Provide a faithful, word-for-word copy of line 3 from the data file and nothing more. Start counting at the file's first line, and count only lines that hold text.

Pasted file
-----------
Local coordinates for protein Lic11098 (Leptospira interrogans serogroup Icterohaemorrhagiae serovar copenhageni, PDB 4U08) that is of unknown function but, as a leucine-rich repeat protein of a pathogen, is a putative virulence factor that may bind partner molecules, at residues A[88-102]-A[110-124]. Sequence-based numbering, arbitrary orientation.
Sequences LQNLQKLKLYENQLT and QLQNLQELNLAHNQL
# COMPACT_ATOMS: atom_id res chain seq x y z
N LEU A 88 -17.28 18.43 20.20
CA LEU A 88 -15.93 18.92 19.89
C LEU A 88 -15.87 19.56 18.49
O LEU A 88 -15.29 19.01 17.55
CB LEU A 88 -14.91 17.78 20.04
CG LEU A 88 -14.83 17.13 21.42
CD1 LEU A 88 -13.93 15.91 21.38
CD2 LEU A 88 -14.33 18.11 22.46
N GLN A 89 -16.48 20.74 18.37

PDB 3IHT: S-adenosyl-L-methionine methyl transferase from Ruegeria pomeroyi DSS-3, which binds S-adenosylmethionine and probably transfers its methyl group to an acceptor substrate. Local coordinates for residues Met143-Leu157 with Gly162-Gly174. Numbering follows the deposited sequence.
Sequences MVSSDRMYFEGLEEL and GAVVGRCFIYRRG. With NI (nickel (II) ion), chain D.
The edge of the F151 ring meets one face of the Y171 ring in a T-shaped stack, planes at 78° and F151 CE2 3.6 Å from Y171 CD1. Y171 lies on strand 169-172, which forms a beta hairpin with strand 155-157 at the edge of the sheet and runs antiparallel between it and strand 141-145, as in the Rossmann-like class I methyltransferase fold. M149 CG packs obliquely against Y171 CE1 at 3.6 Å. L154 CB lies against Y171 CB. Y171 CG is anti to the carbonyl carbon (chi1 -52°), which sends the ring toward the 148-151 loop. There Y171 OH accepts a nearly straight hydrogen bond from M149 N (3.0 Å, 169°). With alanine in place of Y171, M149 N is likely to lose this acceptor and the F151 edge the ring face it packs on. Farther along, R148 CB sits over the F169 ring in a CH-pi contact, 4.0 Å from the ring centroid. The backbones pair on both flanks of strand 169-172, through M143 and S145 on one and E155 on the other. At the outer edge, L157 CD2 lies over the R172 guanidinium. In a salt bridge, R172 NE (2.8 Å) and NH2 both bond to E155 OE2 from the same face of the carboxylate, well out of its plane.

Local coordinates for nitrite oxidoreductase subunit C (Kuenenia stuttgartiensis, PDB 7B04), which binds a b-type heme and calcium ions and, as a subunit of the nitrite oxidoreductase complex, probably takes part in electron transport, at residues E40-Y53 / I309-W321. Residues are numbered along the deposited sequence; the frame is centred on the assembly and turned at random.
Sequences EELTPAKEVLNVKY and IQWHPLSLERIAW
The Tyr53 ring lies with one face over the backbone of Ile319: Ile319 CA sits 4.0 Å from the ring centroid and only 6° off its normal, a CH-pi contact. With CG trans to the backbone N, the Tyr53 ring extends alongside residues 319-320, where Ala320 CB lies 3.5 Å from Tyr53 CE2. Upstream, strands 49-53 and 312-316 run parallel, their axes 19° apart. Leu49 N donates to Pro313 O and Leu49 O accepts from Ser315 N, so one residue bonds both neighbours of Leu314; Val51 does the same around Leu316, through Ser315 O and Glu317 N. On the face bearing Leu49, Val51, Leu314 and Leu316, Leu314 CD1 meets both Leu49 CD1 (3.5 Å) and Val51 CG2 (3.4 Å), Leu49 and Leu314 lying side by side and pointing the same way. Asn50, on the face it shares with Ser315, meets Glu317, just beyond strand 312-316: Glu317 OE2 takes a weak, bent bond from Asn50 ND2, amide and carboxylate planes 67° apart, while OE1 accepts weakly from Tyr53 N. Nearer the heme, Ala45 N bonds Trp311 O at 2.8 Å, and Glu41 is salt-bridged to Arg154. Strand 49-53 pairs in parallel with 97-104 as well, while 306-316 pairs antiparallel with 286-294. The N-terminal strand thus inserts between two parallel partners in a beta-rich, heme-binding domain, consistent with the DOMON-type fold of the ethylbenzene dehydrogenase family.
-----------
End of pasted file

# COMPACT_ATOMS: atom_id res chain seq x y z